So, in short, not all small firms are created the same AND my experience today is vastly difference than my experience from a year ago. I have a fairly strong opinion on what to do and who to hire, and I won’t be floundering quite as much for the first six months on the job. I’ll certainly hire a detail-oriented person to be on my team, who balances out my big-picture strategy style. And I just think I can knock this one out of the park. If I didn’t, I’d never even consider it. But something tells me this is a really good opportunity. But I could be delusional. I could be lying to myself because it’s the most exciting opportunity, but not actually the best fit. I’m trying to sort that out.

The larger private firm is also a really good option. What I can’t figure out is how much is broken right now and how much is working. It’s not a stable public company and it’s not a small, early-stage company with the fun moments of cherishing each win and feeling part of that with the whole team (I really love that about smaller companies.) My role would be very vital to fixing some of the pieces that aren’t working right now… and I can see what those are and have some ideas how to get things in order… but once I get the basic stuff functioning, I’m not sure where I’d go from there. The role seems a bit more limiting. The company’s product, while useful and needed, is not something I can get super excited about. Maybe that’s a good thing? But I’m an INFP and I really need to feel morally connected to my work. I told myself I’d never work for a company selling to marketers again, and, quite frankly, the two larger opportunities I have are selling to marketers. I’m not sure that’s the right fit for me either. Yes, it may be more stable and it may be closer to home and the salaries may be higher (don’t know that yet) but… if I’m not feeling passionate about the product I’m just going to crash and burn pretty quickly.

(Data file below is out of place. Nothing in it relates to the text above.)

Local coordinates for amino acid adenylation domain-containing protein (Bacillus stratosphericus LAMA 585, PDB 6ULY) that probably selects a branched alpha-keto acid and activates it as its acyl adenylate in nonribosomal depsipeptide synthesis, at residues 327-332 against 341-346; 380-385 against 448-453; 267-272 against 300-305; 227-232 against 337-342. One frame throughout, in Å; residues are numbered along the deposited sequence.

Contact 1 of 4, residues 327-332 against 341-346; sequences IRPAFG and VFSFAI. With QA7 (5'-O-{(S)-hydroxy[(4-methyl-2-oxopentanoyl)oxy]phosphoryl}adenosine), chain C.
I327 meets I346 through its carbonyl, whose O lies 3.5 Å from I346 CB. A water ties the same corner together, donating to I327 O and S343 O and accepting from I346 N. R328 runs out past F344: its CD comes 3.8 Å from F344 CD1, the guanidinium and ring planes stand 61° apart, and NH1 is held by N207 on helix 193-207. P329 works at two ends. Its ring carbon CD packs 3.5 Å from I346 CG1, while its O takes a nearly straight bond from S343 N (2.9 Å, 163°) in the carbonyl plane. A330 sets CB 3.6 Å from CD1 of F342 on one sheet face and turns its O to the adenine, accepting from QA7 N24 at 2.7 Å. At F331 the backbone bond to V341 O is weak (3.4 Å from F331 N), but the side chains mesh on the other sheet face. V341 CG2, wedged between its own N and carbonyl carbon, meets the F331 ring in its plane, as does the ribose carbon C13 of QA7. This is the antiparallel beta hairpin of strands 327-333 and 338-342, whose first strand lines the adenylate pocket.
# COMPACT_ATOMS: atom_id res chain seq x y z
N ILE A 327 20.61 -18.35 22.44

There are other jobs out there — but so much of the business technology lacks the human side. I like to have that human piece to spin stories and generate buzz. The smaller firm has so much going for it around the stories I can tell, and that’s what I do best, with the right company and right stories. I think I could help all three companies but I see my value being most at the smaller firm. I think what they’re looking for and what they value is a lot more in line with what I do best — they very much appreciate that I can do all the other stuff, but I do feel like they’re hiring me for the skills I actually have, and will value my ideas and contributions in those areas vs constantly debate me and tell me I’m wrong.

So… I am most enthusiastic about the smaller opportunity, but I’m also not 100% on it. I think that the feedback from my readers warning me to not go to a small company again has merit. I hope the above explanation shows why I’m not just jumping into any smaller firm, and that this one specifically excites me for a lot of good reasons. It will be hard and a lot of work… but I want to feel inspired and work hard. I want to go to work everyday thinking that I feel good about building something great with people who deserve to be winners. Good people who aren’t sociopaths or narcissistic or delusional or suffering from borderline personality disorder. Just people who want to build something great. That’s where I want to be, and that’s why I’m excited about this opportunity, history be damned.